Disambiguation (2004 (2011)) is a programmed 3D environment, projected onto a large plexiglass screen, in which complex semantic processes are experienced in real time. A multitude of slowly moving news headlines forms the textual space, a vast sign system circumscribed by a set of formal and algorithmic rules setting the stage for serious word play.
In the field of computational linguistics, word-sense disambiguation is an analytical task in natural language processing used to reduce the ambiguity and inevitable plurality of meaning of each word in a given sentence. A series of algorithms attempt to isolate "the" meaning, or the specific intention of a particular usage within the context of a singular phrase.
In the work Disambiguation, each word, on the contrary, explores all of its polysemic potential. A word's current position in a phrase is always temporary, briefly revealing but one aspect of its ability to generate meaning. At any given moment, a word or word group can detach itself from a phrase, traverse space and incorporate itself into another, all the while conforming to correct grammatical, morphological and syntactic rules in accord with the aforementioned grammatical analysis. Each new text formed thus maintains and permutates upon its original underlying structure, allowing for meaning to constantly proliferate and shift.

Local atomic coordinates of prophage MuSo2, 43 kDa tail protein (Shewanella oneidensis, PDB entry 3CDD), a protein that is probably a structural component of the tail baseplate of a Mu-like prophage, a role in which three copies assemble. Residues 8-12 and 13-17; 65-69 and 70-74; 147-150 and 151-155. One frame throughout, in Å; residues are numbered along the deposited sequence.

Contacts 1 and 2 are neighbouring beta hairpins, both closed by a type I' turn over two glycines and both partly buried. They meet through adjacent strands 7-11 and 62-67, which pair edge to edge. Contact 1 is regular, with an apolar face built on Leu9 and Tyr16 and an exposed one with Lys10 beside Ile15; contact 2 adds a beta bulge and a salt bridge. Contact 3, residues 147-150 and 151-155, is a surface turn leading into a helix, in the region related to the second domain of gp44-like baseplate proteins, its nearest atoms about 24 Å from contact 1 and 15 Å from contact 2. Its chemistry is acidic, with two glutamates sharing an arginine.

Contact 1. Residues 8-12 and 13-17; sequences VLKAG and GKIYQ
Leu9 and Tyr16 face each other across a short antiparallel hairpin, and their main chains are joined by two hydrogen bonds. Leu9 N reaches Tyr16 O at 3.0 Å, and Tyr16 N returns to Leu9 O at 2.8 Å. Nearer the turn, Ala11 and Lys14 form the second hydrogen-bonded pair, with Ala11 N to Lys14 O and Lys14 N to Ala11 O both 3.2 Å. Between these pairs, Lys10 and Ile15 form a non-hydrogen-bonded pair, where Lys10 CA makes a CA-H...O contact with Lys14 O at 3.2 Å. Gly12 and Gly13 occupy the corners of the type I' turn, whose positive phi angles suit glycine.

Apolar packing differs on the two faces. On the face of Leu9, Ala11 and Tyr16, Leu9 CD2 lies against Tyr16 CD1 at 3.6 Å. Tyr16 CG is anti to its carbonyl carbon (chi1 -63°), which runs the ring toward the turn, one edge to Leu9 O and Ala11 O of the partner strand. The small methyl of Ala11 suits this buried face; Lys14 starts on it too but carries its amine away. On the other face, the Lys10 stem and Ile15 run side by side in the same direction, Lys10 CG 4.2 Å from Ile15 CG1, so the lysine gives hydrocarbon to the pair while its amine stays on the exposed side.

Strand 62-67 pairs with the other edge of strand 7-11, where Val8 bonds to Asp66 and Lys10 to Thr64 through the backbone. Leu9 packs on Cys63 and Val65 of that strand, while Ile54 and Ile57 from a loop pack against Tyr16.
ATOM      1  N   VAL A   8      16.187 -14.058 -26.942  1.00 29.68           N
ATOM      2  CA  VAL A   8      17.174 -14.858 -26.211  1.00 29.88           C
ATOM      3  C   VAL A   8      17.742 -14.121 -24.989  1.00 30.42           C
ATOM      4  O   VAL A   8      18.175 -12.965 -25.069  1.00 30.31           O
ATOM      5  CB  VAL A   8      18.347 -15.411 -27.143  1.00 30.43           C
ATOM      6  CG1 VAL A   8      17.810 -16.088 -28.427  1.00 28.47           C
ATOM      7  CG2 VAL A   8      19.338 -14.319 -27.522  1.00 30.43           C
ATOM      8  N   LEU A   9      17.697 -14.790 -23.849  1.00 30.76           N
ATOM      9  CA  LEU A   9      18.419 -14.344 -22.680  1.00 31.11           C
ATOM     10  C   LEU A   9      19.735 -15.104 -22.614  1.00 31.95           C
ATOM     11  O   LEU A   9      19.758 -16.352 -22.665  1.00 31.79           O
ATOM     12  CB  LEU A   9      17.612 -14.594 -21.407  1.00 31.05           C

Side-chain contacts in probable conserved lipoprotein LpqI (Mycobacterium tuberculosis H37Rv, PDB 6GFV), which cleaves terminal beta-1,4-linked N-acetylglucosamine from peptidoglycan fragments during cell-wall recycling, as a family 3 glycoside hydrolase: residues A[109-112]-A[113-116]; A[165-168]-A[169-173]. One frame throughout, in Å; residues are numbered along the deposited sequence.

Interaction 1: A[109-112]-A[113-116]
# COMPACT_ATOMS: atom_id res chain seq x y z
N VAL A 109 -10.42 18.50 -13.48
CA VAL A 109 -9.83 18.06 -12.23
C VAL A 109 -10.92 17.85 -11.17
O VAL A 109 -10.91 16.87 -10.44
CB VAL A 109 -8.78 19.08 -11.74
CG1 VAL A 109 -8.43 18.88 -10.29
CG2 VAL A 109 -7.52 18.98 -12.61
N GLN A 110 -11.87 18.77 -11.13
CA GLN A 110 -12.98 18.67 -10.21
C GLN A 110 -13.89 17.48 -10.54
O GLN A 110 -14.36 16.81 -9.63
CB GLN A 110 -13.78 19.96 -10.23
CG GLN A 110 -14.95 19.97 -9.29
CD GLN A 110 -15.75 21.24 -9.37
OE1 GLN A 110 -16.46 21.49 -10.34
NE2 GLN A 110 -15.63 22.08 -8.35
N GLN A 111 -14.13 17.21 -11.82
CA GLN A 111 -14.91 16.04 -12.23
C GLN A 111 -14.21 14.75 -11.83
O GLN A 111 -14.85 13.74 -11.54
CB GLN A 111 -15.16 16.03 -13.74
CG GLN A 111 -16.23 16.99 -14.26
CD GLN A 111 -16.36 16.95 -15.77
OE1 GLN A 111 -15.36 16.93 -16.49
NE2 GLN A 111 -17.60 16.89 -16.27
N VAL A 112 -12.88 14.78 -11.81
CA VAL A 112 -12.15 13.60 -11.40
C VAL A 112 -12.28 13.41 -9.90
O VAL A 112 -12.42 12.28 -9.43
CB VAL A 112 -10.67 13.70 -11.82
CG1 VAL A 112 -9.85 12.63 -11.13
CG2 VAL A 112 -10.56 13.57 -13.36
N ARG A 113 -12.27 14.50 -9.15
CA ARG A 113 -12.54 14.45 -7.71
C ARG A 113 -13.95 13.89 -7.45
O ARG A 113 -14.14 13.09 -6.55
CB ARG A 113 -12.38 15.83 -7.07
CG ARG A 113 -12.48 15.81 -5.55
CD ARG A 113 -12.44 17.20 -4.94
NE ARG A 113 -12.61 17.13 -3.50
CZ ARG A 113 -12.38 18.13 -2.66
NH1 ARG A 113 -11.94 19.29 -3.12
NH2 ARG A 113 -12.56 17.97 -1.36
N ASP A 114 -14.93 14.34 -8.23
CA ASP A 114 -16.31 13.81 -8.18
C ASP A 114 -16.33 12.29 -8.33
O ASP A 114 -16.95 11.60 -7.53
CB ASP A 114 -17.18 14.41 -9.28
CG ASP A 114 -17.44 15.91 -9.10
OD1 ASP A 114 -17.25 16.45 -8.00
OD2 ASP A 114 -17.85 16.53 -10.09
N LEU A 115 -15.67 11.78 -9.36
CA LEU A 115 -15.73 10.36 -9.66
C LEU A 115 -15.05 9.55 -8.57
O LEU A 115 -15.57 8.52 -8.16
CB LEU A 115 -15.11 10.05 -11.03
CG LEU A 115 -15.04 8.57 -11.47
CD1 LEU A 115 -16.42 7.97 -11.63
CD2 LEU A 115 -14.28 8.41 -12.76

Over time, the deliberately factual or "neutral" wordings of the dispatches, conceived of as simple statements or vessels carrying information, open up to all their latent indeterminateness, and to a conception of language as a material process, a continuous play of signifiers.